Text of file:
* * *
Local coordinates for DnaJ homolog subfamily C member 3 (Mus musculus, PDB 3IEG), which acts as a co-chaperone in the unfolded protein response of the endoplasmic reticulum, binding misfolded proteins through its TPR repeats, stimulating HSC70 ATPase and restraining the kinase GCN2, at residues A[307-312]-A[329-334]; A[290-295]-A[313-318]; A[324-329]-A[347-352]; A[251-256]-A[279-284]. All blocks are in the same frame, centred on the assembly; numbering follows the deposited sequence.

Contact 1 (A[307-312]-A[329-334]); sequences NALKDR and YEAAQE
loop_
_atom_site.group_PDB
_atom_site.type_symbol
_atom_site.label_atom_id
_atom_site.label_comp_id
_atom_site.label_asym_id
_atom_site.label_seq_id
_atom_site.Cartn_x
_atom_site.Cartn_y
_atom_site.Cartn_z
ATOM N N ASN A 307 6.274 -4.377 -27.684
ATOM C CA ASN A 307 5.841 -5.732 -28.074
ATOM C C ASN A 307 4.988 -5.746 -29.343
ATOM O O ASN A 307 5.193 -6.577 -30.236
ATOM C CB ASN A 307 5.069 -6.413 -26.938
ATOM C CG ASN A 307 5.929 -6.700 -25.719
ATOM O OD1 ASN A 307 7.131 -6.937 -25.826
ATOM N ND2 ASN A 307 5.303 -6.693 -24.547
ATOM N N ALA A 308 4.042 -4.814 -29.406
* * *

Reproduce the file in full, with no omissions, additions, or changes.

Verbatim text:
Local coordinates for DnaJ homolog subfamily C member 3 (Mus musculus, PDB 3IEG), which acts as a co-chaperone in the unfolded protein response of the endoplasmic reticulum, binding misfolded proteins through its TPR repeats, stimulating HSC70 ATPase and restraining the kinase GCN2, at residues A[307-312]-A[329-334]; A[290-295]-A[313-318]; A[324-329]-A[347-352]; A[251-256]-A[279-284]. All blocks are in the same frame, centred on the assembly; numbering follows the deposited sequence.

Contact 1 (A[307-312]-A[329-334]); sequences NALKDR and YEAAQE
loop_
_atom_site.group_PDB
_atom_site.type_symbol
_atom_site.label_atom_id
_atom_site.label_comp_id
_atom_site.label_asym_id
_atom_site.label_seq_id
_atom_site.Cartn_x
_atom_site.Cartn_y
_atom_site.Cartn_z
ATOM N N ASN A 307 6.274 -4.377 -27.684
ATOM C CA ASN A 307 5.841 -5.732 -28.074
ATOM C C ASN A 307 4.988 -5.746 -29.343
ATOM O O ASN A 307 5.193 -6.577 -30.236
ATOM C CB ASN A 307 5.069 -6.413 -26.938
ATOM C CG ASN A 307 5.929 -6.700 -25.719
ATOM O OD1 ASN A 307 7.131 -6.937 -25.826
ATOM N ND2 ASN A 307 5.303 -6.693 -24.547
ATOM N N ALA A 308 4.042 -4.814 -29.406